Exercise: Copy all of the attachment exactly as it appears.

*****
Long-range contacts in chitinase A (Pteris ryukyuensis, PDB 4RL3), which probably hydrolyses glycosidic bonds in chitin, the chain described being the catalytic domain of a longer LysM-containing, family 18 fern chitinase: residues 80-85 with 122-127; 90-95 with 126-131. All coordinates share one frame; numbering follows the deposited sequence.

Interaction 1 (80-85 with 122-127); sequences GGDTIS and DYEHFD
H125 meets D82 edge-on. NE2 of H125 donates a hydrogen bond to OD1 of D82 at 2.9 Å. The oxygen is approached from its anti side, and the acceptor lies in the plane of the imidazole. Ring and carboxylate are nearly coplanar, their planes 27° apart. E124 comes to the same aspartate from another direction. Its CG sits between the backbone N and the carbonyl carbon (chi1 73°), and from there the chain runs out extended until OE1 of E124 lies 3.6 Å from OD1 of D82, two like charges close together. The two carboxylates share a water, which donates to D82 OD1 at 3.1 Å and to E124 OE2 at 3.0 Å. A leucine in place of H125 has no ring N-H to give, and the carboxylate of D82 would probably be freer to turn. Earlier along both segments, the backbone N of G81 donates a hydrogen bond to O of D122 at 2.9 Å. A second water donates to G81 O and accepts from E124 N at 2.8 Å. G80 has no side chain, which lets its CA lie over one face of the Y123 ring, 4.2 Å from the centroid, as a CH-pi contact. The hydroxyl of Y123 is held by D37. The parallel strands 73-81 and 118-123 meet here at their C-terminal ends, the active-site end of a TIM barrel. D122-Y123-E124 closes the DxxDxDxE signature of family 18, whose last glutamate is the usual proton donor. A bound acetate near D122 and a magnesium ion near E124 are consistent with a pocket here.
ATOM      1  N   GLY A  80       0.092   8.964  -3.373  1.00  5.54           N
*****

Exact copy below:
Long-range contacts in chitinase A (Pteris ryukyuensis, PDB 4RL3), which probably hydrolyses glycosidic bonds in chitin, the chain described being the catalytic domain of a longer LysM-containing, family 18 fern chitinase: residues 80-85 with 122-127; 90-95 with 126-131. All coordinates share one frame; numbering follows the deposited sequence.

Interaction 1 (80-85 with 122-127); sequences GGDTIS and DYEHFD
H125 meets D82 edge-on. NE2 of H125 donates a hydrogen bond to OD1 of D82 at 2.9 Å. The oxygen is approached from its anti side, and the acceptor lies in the plane of the imidazole. Ring and carboxylate are nearly coplanar, their planes 27° apart. E124 comes to the same aspartate from another direction. Its CG sits between the backbone N and the carbonyl carbon (chi1 73°), and from there the chain runs out extended until OE1 of E124 lies 3.6 Å from OD1 of D82, two like charges close together. The two carboxylates share a water, which donates to D82 OD1 at 3.1 Å and to E124 OE2 at 3.0 Å. A leucine in place of H125 has no ring N-H to give, and the carboxylate of D82 would probably be freer to turn. Earlier along both segments, the backbone N of G81 donates a hydrogen bond to O of D122 at 2.9 Å. A second water donates to G81 O and accepts from E124 N at 2.8 Å. G80 has no side chain, which lets its CA lie over one face of the Y123 ring, 4.2 Å from the centroid, as a CH-pi contact. The hydroxyl of Y123 is held by D37. The parallel strands 73-81 and 118-123 meet here at their C-terminal ends, the active-site end of a TIM barrel. D122-Y123-E124 closes the DxxDxDxE signature of family 18, whose last glutamate is the usual proton donor. A bound acetate near D122 and a magnesium ion near E124 are consistent with a pocket here.
ATOM      1  N   GLY A  80       0.092   8.964  -3.373  1.00  5.54           N